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    Rights statement: This is the author’s version of a work that was accepted for publication in Journal of Business Research. Changes resulting from the publishing process, such as peer review, editing, corrections, structural formatting, and other quality control mechanisms may not be reflected in this document. Changes may have been made to this work since it was submitted for publication. A definitive version was subsequently published in Journal of Business Research, 68, 10, 2015 DOI: 10.1016/j.jbusres.2015.03.022

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Selling hope: gambling entrepreneurs in Britain 1906–1960

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Selling hope : gambling entrepreneurs in Britain 1906–1960. / Downs, Carolyn.

In: Journal of Business Research, Vol. 68, No. 10, 10.2015, p. 2207-2213.

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Downs, Carolyn. / Selling hope : gambling entrepreneurs in Britain 1906–1960. In: Journal of Business Research. 2015 ; Vol. 68, No. 10. pp. 2207-2213.

Bibtex

@article{2a33e45aaa7d4869bbde67d37895c967,
title = "Selling hope: gambling entrepreneurs in Britain 1906–1960",
abstract = "This research explores historical perspectives on gambling amongst poorer social groups in order to better understand why the poorest people in society gamble even though gambling seems economically illogical. A principal finding was that pleasure gained from hope of a small win and the agency of making a choice on use of scarce resources may be important in helping poorer people maintain optimism in the face of difficult life circumstances. The paper also explores patterns of illegal gambling entrepreneurship that arose as a response to the desire of the masses to “buy a few days hope” (Orwell, 1937). The paper concludes that where public opinion is out of step with the statute book then an illegal economy will develop to provide the goods or services the public is demanding and that apparently irrational behavior may in fact be a positive experience for many people.",
keywords = "Gambling, Enterprise, Entrepreneurship, Social Class, Poverty, Hope",
author = "Carolyn Downs",
note = "This is the author{\textquoteright}s version of a work that was accepted for publication in Journal of Business Research. Changes resulting from the publishing process, such as peer review, editing, corrections, structural formatting, and other quality control mechanisms may not be reflected in this document. Changes may have been made to this work since it was submitted for publication. A definitive version was subsequently published in Journal of Business Research, 68, 10, 2015 DOI: 10.1016/j.jbusres.2015.03.022",
year = "2015",
month = oct,
doi = "10.1016/j.jbusres.2015.03.022",
language = "English",
volume = "68",
pages = "2207--2213",
journal = "Journal of Business Research",
issn = "0148-2963",
publisher = "Elsevier Inc.",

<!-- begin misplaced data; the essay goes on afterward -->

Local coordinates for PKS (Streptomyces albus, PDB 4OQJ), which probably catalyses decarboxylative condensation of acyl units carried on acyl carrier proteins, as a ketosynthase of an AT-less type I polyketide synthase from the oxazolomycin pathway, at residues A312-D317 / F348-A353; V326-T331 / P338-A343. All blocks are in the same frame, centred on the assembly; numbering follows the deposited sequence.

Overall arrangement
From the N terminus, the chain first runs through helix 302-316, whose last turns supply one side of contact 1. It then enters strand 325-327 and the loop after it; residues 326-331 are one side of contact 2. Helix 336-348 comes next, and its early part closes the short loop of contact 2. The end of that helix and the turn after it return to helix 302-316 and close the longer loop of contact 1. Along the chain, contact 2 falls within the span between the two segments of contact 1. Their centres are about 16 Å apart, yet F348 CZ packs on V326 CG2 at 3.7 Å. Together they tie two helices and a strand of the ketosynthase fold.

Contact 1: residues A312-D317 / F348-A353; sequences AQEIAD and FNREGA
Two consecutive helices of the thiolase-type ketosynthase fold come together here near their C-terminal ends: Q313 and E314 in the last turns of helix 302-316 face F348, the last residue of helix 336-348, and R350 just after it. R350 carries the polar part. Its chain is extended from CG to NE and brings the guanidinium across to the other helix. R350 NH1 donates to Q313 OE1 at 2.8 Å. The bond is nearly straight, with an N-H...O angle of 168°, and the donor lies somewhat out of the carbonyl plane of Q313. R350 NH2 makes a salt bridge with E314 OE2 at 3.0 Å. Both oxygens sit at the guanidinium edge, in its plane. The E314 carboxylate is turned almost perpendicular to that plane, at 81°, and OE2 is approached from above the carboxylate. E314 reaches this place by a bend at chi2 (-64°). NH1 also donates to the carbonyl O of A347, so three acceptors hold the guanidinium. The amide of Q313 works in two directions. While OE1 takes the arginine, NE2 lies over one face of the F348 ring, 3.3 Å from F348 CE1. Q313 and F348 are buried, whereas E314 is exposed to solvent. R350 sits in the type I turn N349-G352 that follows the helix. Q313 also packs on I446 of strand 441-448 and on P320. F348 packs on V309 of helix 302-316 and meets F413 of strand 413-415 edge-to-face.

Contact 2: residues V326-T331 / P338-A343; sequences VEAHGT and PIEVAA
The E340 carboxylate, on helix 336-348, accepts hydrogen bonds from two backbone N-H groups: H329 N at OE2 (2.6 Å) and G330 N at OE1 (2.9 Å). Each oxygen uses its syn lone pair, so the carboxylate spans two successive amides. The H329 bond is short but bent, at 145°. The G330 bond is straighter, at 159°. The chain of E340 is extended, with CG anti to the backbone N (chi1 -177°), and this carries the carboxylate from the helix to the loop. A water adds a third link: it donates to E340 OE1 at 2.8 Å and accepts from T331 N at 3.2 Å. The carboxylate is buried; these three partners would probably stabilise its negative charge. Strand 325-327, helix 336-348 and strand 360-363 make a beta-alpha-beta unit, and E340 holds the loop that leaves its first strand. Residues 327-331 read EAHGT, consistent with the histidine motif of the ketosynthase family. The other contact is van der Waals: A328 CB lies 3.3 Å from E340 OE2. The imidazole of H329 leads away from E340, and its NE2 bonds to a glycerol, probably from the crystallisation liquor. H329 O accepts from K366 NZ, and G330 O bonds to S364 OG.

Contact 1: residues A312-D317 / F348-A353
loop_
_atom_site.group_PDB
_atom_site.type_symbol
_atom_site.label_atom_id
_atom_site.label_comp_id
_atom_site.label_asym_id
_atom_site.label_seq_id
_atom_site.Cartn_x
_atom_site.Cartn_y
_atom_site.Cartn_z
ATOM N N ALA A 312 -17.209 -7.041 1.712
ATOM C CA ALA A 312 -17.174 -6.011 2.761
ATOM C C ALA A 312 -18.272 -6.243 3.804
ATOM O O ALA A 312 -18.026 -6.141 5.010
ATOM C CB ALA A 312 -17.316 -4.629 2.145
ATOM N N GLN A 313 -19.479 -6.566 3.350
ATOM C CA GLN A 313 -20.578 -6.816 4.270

number = "10",

}

RIS

TY - JOUR

T1 - Selling hope

T2 - gambling entrepreneurs in Britain 1906–1960

AU - Downs, Carolyn

N1 - This is the author’s version of a work that was accepted for publication in Journal of Business Research. Changes resulting from the publishing process, such as peer review, editing, corrections, structural formatting, and other quality control mechanisms may not be reflected in this document. Changes may have been made to this work since it was submitted for publication. A definitive version was subsequently published in Journal of Business Research, 68, 10, 2015 DOI: 10.1016/j.jbusres.2015.03.022

PY - 2015/10

Y1 - 2015/10

N2 - This research explores historical perspectives on gambling amongst poorer social groups in order to better understand why the poorest people in society gamble even though gambling seems economically illogical. A principal finding was that pleasure gained from hope of a small win and the agency of making a choice on use of scarce resources may be important in helping poorer people maintain optimism in the face of difficult life circumstances. The paper also explores patterns of illegal gambling entrepreneurship that arose as a response to the desire of the masses to “buy a few days hope” (Orwell, 1937). The paper concludes that where public opinion is out of step with the statute book then an illegal economy will develop to provide the goods or services the public is demanding and that apparently irrational behavior may in fact be a positive experience for many people.

AB - This research explores historical perspectives on gambling amongst poorer social groups in order to better understand why the poorest people in society gamble even though gambling seems economically illogical. A principal finding was that pleasure gained from hope of a small win and the agency of making a choice on use of scarce resources may be important in helping poorer people maintain optimism in the face of difficult life circumstances. The paper also explores patterns of illegal gambling entrepreneurship that arose as a response to the desire of the masses to “buy a few days hope” (Orwell, 1937). The paper concludes that where public opinion is out of step with the statute book then an illegal economy will develop to provide the goods or services the public is demanding and that apparently irrational behavior may in fact be a positive experience for many people.

KW - Gambling

KW - Enterprise

KW - Entrepreneurship

KW - Social Class

KW - Poverty

KW - Hope

U2 - 10.1016/j.jbusres.2015.03.022

DO - 10.1016/j.jbusres.2015.03.022

M3 - Journal article

VL - 68

SP - 2207

EP - 2213

JO - Journal of Business Research

JF - Journal of Business Research

SN - 0148-2963

IS - 10

ER -